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Good Morning Nanty Glo!
               Tuesday, October 15 2002 

Sentimental journey—El Camino Real

I decided almost on the spur of the moment to take a sentimental journey to southern California, looking for work, though there's probably none available. I'm taking my computer along and will keep in touch using a wireless service now available at most Starbucks coffee shops, as well as having my cellular phone, the only phone I now own, at hand.*

It being 30 years since I moved from the Santa Barbara area (100 miles west of Los Angeles) to the San Francisco Bay Area, it seemed timely, and since I hadn't been in Southern California (other than making a plane change at LAX) since finishing my work there at Los Angeles' Y2K remediation project on New Year's eve 2000, I was eager to revisit both the Santa Barbara area former haunts and the Venice area of Los Angeles where I lived for the final six months of that job.

For Santa Barbara, on the "California Riviera" on the South Coast and backed by towering mountains, the only freeway access is US 101 which, for most of its length is also the historic El Camino Real, the highway used by the Franciscan friars who opened missions to the natives up and down California, many of which are now major cities like San Francisco, Santa Barbara, and San Diego. It's the freeway closest the west coast between Los Angeles and points north, at least as far as Oregon. I've traveled it between Southern California and the San Francisco Bay Area, roughly 400 miles, scores of times in the 34 years that I've lived in California.

Before moving from Santa Barbara County, as a campus minister with a nationwide outreach through literature, I regularly visited the major campuses near San Francisco—Stanford and Cal Berkeley—and their dozens of less prestigious but sometimes even larger satellites in the state, private, and community college systems. These trips were made to distribute my magazines, which were offered free on campuses throughout the country, and to "take the pulse" of what was happening at the state's campuses. After I moved to Palo Alto I continued making the trip in the other direction for the same reason, to my alma mater UCLA, and to USC, UC Santa Barbara, and dozens of others, and because I found that a printer in Santa Barbara saved me at least $100 per press run compared with those in the Bay Area.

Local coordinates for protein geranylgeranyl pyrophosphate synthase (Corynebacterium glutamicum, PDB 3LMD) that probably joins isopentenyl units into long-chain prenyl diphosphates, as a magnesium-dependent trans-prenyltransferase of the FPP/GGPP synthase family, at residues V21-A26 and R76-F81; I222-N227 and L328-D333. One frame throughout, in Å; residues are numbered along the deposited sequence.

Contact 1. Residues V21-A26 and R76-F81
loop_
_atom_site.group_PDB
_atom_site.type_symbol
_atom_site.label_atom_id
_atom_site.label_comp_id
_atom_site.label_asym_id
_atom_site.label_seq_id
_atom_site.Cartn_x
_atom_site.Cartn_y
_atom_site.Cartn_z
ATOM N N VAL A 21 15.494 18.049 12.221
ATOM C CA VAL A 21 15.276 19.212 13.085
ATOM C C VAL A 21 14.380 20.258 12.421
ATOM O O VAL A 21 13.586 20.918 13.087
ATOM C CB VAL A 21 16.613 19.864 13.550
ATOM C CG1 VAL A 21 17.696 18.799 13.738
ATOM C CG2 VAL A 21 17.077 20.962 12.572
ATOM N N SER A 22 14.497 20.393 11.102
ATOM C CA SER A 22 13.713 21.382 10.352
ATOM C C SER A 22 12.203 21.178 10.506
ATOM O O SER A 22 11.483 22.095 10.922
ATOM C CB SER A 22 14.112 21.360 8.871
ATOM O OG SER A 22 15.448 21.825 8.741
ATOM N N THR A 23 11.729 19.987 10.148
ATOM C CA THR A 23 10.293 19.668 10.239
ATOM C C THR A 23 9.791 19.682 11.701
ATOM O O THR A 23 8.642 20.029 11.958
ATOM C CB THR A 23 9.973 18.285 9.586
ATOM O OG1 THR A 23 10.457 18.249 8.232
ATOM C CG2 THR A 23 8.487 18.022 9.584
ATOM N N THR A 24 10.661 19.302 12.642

Route 101 is a great antidote to road rage. Though it takes longer all the time to get out of the heavy traffic of the Bay Area, once you get south of Salinas (the valley hymned in the novels of John Steinbeck—East of Eden, Grapes of Wrath—who also lived in the area, just east of Monterey) there are long stretches where you can still turn on the cruise control and sometimes go a half mile without seeing another vehicle, at least going your direction. This certainly is not true of the other, more frequently used freeway connection between San Francisco and Los Angeles, Interstate 5, which misses Santa Barbara by a mountain range and give or take 100 miles.

During my early years in California this trip was my favorite place to create "letters" to my parents living near Belsano, first, and later in the Altoona area. My preference for that was cassette tapes, which I would create while driving, often sharing with Mom and Dad how beautiful the California terrain is and some of the exigencies of the road. I can't drive 101 without remembering those days, which at my age seem like "just yesterday."

*These entries were actually written, and the events described, a week earlier and held because of the series about communications issues, which took precedence.

—Webmaster Jon Kennedy

Today's groaner

When he was told that he should bathe his pigs to keep them clean, the farmer grunted, "That's a load of hogwash!"

—Sent by Connie Cox

Thought for today

Truth sits forsaken and grieves until her professed followers come home for a brief visit, but she sees them depart again when the bills become due. They protest great and undying love for her but they will not let their love cost them anything!

—A. W. Tozer
Sent by Judy Martin

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